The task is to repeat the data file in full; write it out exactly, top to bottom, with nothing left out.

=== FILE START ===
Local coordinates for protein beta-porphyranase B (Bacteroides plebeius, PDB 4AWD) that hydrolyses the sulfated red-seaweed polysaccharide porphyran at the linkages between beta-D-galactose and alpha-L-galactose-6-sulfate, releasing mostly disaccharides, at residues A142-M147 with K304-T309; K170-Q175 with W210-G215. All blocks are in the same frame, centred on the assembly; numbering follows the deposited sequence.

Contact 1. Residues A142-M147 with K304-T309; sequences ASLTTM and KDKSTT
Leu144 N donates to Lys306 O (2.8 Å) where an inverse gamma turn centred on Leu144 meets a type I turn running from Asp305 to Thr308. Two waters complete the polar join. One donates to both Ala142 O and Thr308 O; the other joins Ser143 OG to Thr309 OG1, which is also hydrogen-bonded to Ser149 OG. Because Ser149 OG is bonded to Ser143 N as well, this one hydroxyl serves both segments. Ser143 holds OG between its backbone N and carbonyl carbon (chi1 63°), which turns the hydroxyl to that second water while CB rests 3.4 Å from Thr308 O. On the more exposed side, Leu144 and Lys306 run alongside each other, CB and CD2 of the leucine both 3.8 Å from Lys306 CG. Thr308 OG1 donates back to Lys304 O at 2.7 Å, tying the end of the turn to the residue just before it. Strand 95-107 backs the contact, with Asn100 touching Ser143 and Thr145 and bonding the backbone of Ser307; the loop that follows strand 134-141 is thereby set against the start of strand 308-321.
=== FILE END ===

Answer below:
Local coordinates for protein beta-porphyranase B (Bacteroides plebeius, PDB 4AWD) that hydrolyses the sulfated red-seaweed polysaccharide porphyran at the linkages between beta-D-galactose and alpha-L-galactose-6-sulfate, releasing mostly disaccharides, at residues A142-M147 with K304-T309; K170-Q175 with W210-G215. All blocks are in the same frame, centred on the assembly; numbering follows the deposited sequence.

Contact 1. Residues A142-M147 with K304-T309; sequences ASLTTM and KDKSTT
Leu144 N donates to Lys306 O (2.8 Å) where an inverse gamma turn centred on Leu144 meets a type I turn running from Asp305 to Thr308. Two waters complete the polar join. One donates to both Ala142 O and Thr308 O; the other joins Ser143 OG to Thr309 OG1, which is also hydrogen-bonded to Ser149 OG. Because Ser149 OG is bonded to Ser143 N as well, this one hydroxyl serves both segments. Ser143 holds OG between its backbone N and carbonyl carbon (chi1 63°), which turns the hydroxyl to that second water while CB rests 3.4 Å from Thr308 O. On the more exposed side, Leu144 and Lys306 run alongside each other, CB and CD2 of the leucine both 3.8 Å from Lys306 CG. Thr308 OG1 donates back to Lys304 O at 2.7 Å, tying the end of the turn to the residue just before it. Strand 95-107 backs the contact, with Asn100 touching Ser143 and Thr145 and bonding the backbone of Ser307; the loop that follows strand 134-141 is thereby set against the start of strand 308-321.